As it turns out, I haven't actually had this class yet. We'll meet every Wednesday night for three hours. The prof is my academic adviser, who's a sweetheart, but relatively new to the teaching portion of our social work department. However, I'm confident that she'll be amazing. Research design is the practical, hands-on side of stats, where we'll really be working on decoding (and possibly conducting?) some research in order to better understand the process and validity of findings and such.

  • Core 300
    Oh, the COR program. Core 100 is Spring Arbor's freshman orientation type class. I opted out of Core 200 because of my Spanish minor (and because I have NO wiggle room in my schedule for fun stuff beyond a one credit here and there, which I prefer to think of as nap breaks in semesters instead of holes to fill). Core 300 is officially entitled "Christian Faith: It's Practices," but it's always just referred to as Core 3. The class is up to a lot of interpretation based on the professor that teaches it, but all center around faith formation and personal faith development.
    Ever since hearing Dr. Laura talk at a chapel last spring, I've had the desire to figure out a way to take one of her classes. However, she's a youth/camping/general ministry prof...not exactly room in my schedule. When I found out she taught Core 3, it was one of the first classes I plugged in because I knew I was going to find a way to take it. She's just the kind of person that you want to be around and soak up their wisdom. I have so much respect for her and am looking forward to listening to her lecture and talk with us.
    (Also, one of our assignments is to take a bible, journal, and food with us to someplace completely quiet or isolated in nature and hang out there for three or four hours and just practice listening for God. This is so right up my alley!)

So that's what my semester is going to look like from an academic perspective. Honestly, this will probably be the most challenging semester of my entire academic career. I'm excited for the challenge, anxious for the work load, and basically just all around ready to give it my all and see what God does on campus and in my life this semester.

Tuesday, September 8

WSPW '15.

I interrupt this usual blog stream of photos and life updates to talk about a cause very near and dear to my heart.

This week is World Suicide Prevention Week.
Weather or not people know about it, take it seriously, or realize the scope of the issue, suicide is something that is very, very real.
WSPW, then, is a chance to talk openly and honestly about something that affects each of us in some way.

Can I throw some stats at you?

  • Someone dies from suicide in the US every 13 minutes.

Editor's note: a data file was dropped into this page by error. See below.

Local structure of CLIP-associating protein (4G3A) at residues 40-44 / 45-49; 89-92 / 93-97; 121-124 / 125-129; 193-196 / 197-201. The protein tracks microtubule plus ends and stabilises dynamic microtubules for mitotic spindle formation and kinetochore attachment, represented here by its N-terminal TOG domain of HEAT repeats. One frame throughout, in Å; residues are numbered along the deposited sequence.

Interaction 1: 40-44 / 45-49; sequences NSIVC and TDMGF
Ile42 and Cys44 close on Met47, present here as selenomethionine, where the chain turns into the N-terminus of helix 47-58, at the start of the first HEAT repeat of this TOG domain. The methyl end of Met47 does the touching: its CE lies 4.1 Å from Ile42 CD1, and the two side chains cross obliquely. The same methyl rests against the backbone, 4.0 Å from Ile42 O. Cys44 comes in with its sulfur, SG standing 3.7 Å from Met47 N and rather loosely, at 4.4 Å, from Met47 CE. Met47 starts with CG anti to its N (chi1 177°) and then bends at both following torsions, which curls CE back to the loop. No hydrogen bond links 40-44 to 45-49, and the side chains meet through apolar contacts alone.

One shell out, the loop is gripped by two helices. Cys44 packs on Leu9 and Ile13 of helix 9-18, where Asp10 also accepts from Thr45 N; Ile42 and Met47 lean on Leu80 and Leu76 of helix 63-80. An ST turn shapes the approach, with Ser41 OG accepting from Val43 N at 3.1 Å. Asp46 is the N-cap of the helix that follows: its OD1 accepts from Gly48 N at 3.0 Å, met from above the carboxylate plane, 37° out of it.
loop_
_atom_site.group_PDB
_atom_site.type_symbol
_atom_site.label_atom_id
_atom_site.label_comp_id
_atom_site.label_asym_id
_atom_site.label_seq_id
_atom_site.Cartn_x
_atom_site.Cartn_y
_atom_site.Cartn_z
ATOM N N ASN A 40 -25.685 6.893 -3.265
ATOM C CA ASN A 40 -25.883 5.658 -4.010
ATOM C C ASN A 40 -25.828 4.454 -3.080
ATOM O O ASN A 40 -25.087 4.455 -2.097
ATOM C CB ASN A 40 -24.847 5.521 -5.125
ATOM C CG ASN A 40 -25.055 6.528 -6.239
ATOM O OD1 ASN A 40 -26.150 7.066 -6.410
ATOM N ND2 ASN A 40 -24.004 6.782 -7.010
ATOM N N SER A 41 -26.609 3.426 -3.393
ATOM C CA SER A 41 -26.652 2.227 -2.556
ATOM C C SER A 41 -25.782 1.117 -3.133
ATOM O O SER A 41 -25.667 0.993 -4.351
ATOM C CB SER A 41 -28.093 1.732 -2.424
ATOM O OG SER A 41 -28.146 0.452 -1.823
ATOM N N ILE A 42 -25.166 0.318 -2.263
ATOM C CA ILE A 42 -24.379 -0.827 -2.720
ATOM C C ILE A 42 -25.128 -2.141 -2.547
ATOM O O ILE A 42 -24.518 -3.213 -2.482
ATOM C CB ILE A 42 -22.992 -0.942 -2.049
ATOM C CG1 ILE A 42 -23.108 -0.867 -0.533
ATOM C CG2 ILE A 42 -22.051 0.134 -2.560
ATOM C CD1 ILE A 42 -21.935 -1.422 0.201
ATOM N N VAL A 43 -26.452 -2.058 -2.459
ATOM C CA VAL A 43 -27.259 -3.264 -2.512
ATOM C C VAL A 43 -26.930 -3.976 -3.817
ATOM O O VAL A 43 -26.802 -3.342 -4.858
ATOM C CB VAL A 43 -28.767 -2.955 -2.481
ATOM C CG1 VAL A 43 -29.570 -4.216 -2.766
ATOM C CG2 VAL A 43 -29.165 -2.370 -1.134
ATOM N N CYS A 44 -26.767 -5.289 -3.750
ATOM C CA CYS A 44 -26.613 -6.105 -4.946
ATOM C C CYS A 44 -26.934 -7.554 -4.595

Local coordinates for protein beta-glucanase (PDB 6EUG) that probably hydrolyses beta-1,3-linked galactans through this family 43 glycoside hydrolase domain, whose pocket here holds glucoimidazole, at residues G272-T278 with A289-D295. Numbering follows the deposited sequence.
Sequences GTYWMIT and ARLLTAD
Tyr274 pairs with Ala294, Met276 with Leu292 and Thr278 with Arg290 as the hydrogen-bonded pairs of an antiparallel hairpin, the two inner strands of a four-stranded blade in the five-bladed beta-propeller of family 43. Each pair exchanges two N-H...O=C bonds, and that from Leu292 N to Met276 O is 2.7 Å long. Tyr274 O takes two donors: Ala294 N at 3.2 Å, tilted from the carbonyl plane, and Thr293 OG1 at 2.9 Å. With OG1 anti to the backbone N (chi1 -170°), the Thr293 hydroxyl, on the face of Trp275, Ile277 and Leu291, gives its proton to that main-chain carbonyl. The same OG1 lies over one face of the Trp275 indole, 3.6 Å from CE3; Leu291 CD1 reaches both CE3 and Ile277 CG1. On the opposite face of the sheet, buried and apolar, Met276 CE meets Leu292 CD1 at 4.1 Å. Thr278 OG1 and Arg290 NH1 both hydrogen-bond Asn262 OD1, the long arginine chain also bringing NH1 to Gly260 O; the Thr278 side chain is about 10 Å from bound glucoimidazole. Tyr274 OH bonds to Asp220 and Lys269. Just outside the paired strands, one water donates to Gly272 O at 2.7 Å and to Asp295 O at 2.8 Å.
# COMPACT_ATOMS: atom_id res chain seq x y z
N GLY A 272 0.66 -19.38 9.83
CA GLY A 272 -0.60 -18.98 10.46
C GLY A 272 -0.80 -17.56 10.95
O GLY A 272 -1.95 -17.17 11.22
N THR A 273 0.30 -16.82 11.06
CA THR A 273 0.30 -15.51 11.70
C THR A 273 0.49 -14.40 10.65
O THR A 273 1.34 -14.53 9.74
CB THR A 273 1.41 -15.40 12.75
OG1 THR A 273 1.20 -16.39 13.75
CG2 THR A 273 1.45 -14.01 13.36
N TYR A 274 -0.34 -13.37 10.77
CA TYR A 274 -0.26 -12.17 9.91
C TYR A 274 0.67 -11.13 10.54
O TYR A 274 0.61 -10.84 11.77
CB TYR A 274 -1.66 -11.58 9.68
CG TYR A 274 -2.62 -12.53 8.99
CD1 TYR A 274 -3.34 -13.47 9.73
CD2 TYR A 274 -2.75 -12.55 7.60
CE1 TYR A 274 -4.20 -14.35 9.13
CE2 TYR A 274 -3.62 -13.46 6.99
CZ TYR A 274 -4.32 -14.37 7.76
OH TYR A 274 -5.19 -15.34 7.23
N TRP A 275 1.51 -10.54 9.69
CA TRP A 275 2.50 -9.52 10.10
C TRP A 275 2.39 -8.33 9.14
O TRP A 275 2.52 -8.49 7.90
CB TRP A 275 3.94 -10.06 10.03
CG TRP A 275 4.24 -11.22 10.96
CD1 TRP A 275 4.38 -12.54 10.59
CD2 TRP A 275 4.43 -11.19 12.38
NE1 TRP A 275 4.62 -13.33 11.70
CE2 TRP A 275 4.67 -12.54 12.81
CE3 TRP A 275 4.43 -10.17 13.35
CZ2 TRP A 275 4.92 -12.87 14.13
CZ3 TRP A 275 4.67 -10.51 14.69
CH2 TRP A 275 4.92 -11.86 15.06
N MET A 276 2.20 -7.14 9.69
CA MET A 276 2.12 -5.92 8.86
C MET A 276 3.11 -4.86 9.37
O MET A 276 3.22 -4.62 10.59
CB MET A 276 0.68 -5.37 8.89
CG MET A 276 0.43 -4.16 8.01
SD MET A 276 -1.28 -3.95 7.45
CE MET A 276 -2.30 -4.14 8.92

• This comes out to 38,000 lives per year.
  • Not including the 250,000 yearly survivors.
  • For people in my age group (15-24), suicide is the second leading cause of death.
    • This number is more than those who die of cancer, AIDS, heart disease, birth defects, stroke, pneumonia, influenza, and lung disease COMBINED.
  • Over 80% of those who take their own life at this age show clear warning signs.

I could go on, but honestly, if this doesn't hurt your heart then I don't know what I can do to make you understand how very real this is.

I have almost lost two people very close to me to suicide, one about a year before we became friends, and one with whom I was close at the time. And these are just the individuals I know about.
In serving in a position of leadership last year, I handled the topic of suicide with numerous different individuals on countless occasions.
I can honestly say that there were chapters in my life that I wasn't so sure I was going to make it through alive.

Now can I take a hot second to dissipate some myths?
  • People who commit suicide are NOT inherently 'crazy'. 
    • They may suffer from very real medical conditions and chemical imbalances, be going through unfathomable amounts of emotional turmoil, or have any number of other factors lingering just beneath the surface.
  • Talking about suicide will NOT an individual more likely to make an attempt.
    • Honestly, if you have reason to suspect someone may be suicidal, the likelihood is that it has already crossed their mind. You're not giving them ideas. Instead, you're giving them a safe space to process everything they're dealing with.
  • People who talk about committing suicide are NOT always just looking for attention.
    • A vast majority of those who end up making a suicide attempt have exhibited clear warning signs. Knowing the warning signs and trusting your gut when you're speaking with the people you care about could very easily save a life.